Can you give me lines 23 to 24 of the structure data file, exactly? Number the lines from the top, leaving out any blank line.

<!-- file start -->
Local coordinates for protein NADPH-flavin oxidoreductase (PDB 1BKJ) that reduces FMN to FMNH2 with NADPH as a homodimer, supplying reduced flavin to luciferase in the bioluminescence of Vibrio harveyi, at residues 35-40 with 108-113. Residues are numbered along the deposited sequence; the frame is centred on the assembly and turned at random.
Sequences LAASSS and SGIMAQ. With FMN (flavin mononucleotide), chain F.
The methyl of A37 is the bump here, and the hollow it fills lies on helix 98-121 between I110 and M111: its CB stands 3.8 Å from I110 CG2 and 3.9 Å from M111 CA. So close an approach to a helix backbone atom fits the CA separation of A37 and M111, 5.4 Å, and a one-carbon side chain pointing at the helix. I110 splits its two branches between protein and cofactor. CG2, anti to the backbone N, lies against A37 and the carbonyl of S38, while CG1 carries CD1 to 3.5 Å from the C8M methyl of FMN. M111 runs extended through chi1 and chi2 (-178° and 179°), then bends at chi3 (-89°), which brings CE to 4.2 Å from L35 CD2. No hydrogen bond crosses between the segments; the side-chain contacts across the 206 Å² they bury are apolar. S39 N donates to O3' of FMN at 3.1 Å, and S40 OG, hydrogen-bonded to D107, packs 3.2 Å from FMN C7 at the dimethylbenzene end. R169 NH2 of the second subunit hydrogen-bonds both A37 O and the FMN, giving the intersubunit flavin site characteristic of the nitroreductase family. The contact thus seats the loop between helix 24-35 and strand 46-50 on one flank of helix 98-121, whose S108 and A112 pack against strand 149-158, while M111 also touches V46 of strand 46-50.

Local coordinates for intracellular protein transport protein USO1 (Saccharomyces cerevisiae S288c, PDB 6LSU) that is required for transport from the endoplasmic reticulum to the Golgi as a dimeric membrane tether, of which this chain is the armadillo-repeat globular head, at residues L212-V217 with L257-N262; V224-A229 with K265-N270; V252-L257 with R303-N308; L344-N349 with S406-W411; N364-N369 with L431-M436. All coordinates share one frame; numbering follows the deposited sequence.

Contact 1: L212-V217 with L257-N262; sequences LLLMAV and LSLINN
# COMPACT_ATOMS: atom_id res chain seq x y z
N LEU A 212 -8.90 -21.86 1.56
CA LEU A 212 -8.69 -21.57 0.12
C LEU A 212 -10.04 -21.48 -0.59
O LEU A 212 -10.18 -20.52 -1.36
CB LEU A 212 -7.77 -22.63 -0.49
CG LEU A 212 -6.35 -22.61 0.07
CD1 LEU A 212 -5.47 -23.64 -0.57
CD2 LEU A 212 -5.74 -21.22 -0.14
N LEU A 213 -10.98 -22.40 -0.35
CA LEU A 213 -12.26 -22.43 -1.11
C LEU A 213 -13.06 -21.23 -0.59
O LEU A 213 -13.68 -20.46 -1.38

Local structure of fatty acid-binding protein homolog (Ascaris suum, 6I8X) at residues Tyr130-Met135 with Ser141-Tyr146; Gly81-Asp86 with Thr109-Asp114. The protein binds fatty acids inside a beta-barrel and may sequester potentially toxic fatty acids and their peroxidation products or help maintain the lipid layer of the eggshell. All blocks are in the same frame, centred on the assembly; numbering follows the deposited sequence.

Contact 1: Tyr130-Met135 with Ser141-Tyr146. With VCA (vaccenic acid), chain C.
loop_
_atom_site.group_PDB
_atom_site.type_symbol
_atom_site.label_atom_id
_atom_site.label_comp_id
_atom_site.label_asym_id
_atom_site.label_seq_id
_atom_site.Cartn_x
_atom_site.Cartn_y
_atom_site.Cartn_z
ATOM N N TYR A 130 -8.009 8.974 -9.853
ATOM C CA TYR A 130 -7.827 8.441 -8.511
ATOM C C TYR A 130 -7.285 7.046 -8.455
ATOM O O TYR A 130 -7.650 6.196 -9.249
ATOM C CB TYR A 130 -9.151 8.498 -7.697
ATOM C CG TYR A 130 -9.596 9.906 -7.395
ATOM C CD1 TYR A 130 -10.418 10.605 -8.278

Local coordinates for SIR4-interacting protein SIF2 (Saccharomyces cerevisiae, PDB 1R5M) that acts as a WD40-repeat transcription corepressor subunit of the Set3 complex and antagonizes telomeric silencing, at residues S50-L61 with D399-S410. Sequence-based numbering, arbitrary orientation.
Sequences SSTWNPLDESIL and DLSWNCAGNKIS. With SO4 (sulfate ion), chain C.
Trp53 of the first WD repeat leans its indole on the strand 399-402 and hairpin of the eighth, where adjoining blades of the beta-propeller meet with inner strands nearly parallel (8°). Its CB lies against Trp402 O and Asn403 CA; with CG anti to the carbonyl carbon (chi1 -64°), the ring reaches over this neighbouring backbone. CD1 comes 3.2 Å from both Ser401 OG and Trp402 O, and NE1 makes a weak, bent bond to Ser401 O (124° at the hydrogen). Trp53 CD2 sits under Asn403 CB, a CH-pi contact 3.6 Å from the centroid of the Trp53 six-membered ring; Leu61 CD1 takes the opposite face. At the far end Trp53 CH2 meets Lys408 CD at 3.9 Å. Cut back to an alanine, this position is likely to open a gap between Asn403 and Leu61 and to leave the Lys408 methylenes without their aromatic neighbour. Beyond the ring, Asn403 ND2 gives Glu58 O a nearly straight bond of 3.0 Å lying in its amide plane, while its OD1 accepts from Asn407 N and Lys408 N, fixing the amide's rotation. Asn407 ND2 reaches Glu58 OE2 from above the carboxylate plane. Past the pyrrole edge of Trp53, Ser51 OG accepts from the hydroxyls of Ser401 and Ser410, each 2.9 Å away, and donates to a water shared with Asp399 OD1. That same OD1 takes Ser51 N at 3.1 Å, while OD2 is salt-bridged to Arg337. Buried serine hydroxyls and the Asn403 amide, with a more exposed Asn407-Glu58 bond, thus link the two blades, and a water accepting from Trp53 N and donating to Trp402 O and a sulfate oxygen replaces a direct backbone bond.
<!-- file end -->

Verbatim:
_atom_site.type_symbol
_atom_site.label_atom_id